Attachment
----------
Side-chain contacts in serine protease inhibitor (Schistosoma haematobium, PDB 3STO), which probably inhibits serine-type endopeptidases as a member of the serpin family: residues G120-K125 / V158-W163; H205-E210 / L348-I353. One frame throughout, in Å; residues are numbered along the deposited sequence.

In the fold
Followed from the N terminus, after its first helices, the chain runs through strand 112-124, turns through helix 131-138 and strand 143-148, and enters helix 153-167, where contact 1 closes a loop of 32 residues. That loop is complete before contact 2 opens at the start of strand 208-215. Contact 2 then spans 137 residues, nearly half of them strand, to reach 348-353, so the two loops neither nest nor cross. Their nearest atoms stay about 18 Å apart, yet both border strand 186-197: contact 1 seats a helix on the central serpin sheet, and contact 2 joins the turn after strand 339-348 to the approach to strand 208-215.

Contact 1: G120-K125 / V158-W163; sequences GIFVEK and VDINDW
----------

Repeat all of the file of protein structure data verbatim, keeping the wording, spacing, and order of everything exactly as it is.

Side-chain contacts in serine protease inhibitor (Schistosoma haematobium, PDB 3STO), which probably inhibits serine-type endopeptidases as a member of the serpin family: residues G120-K125 / V158-W163; H205-E210 / L348-I353. One frame throughout, in Å; residues are numbered along the deposited sequence.

In the fold
Followed from the N terminus, after its first helices, the chain runs through strand 112-124, turns through helix 131-138 and strand 143-148, and enters helix 153-167, where contact 1 closes a loop of 32 residues. That loop is complete before contact 2 opens at the start of strand 208-215. Contact 2 then spans 137 residues, nearly half of them strand, to reach 348-353, so the two loops neither nest nor cross. Their nearest atoms stay about 18 Å apart, yet both border strand 186-197: contact 1 seats a helix on the central serpin sheet, and contact 2 joins the turn after strand 339-348 to the approach to strand 208-215.

Contact 1: G120-K125 / V158-W163; sequences GIFVEK and VDINDW